Disability and the diversity distraction

Susan Scott-Parker


Posted in: Employees, Guest Writers, Speaking Out

Disability and the diversity distraction

February 11, 2008

With the introduction of the Equality and Human Rights Commission and the proposed single equalities legislation, the “diversity” brand is growing.
Its influence is widespread and it is now an emerging industry, with an association of diversity and equality practitioners on the horizon. However, generic workplace diversity policy may mean that disabled people are losing out.

One in eight working people in the UK is known to have a disability and, with an ageing population disability is a natural and inevitable element of working life. Disability can affect a person at any stage of their career, and two per cent of the working age UK population becomes disabled every year – 78 per cent of disabled people acquire their impairment aged 16 or older.

Workplace diversity is a good thing, but there is only limited evidence that diversity branded messages encourage a commitment to disability equality. Part of the difficulty with diversity is that it is hard to define. Diversity is vague. It is sometimes interpreted as corporate self interest and devalued by cynics as a brand, or as being political correctness and social engineering. For some it stands for a value system, or ‘ideology’, which can position the diversity manager in opposition to their own organisation. It could be argued that the diversity function is needed in the workplace because an organisation fails to live up to its own values. For many it seems to primarily group together race and gender, and increasingly just race.
As a result, for most, diversity policy in the workplace is at best ambiguous and at its worst prevents employers from taking – and thinking about taking – action.

Many people, even some diversity ‘experts’, still do not regard disability as a discrimination issue like race or gender. They feel it’s covered through occupational health and sickness policy, while diversity focuses on ‘capable’, non-disabled people. In fact, diversity may even make it easier to justify not investing in disability specifically given that the concept of ‘equal treatment for all’ does not work for those disabled people who require reasonable adjustments in order to deliver ‘fair treatment’. There is a danger that we claim to value everyone but do nothing about one of the most excluded groups of people.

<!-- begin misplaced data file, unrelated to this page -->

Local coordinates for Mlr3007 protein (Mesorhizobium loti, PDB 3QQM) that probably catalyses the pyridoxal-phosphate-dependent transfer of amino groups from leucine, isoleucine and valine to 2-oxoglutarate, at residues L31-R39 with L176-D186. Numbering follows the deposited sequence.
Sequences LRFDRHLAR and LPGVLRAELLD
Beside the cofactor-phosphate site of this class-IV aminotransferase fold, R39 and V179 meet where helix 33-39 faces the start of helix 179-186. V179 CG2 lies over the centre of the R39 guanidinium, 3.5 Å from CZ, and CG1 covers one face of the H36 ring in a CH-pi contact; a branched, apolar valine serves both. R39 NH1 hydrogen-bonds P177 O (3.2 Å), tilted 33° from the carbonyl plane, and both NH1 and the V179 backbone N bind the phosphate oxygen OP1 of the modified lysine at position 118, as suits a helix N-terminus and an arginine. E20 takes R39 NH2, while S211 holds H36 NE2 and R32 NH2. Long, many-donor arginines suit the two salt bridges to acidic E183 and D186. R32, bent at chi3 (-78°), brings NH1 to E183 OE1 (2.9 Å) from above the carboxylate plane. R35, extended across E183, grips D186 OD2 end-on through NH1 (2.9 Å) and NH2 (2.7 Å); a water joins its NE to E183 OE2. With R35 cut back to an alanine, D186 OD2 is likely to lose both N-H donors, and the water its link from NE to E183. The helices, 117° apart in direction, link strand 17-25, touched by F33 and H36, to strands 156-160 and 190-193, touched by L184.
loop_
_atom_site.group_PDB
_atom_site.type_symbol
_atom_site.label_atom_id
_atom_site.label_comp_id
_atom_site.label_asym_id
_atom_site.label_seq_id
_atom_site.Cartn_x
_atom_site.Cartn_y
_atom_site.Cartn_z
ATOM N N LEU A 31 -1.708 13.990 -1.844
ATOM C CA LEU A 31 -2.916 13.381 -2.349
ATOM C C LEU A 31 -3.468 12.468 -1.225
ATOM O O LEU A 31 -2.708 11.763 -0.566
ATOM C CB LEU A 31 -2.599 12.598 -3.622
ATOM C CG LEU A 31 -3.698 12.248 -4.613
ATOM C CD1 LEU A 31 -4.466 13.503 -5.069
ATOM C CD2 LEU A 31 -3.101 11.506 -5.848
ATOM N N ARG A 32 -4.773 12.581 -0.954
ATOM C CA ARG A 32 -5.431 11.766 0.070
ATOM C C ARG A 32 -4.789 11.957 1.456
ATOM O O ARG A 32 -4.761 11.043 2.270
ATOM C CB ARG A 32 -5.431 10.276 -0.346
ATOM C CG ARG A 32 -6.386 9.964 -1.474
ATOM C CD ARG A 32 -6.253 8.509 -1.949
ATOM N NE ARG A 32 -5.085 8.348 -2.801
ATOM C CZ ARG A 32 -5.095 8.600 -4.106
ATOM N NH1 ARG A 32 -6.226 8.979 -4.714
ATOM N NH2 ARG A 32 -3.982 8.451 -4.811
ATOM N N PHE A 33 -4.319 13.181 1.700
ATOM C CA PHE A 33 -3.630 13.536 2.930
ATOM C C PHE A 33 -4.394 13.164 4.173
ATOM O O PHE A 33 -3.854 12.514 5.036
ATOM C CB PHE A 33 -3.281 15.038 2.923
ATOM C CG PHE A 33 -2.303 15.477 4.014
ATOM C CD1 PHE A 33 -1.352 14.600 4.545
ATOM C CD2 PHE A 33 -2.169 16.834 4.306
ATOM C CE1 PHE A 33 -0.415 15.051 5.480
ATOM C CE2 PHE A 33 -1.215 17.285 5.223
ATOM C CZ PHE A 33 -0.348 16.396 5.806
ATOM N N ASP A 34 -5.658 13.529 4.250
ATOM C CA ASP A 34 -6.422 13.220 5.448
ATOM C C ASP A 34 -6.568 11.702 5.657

The results of the Employers’ Forum on Disability’s Disability Standard Benchmark Survey 2007 show that disability is still regarded as less of a business priority than race or gender. A comparison of the benchmarks on race, gender and disability from 2006 to 2007 shows that while over three quarters of organisations set goals for gender and race, only 44 per cent set goals for disability. Similarly, while 91 per cent of organisations have made a business case for race and 72 per cent for gender, only 28 per cent have done so for disability. The Disability Standard showed that all too often participating organisations’ diversity related policies made no reference to disability specifically.

Aside from the legal risk involved in omitting disability specific goals from diversity policy, we also have to ask if, for many organisations, disability is positioned as an equal opportunities priority at all. A sequential approach to diversity (‘we’re doing race this year’) will just not do.Evidence shows that organisations that prioritise disability see benefits right across the business. By designing systems, policies, products and cultures that work better for disabled people, business will be more efficient, responsive and innovative.

For example, through looking at recruitment processes from the perspective of disabled applicants, employers will improve the way they recruit everyone, ensuring that they are genuinely employers of choice, not just employers of convenience. They will be able to attract and recruit from the widest pool of talent and will reduce the risk of legal action under the Disability Discrimination Act. Employers will be better able to put in place effective flexible working practices and the effective management of individuals. They will also be better placed to understand how disability affects the communities in which they operate.

We would not urge business to dismiss diversity – but to consider how it might undermine disability specific change – which is good for all. The diversity brand in itself does not enable employers to become truly inclusive and have the right to call themselves ‘fair’. That will only happen if employers mobilise behind the inclusion of all and openly challenge the use of a diversity brand that is not totally clear on the inclusion of disabled people. Disability confidence is about opening the door wide enough so everyone can get in.

Susan Scott-Parker is the founder and chief executive of Employers’ Forum on Disability. Susan is general advisor to the charity Changing Faces and has also written and edited numerous publications.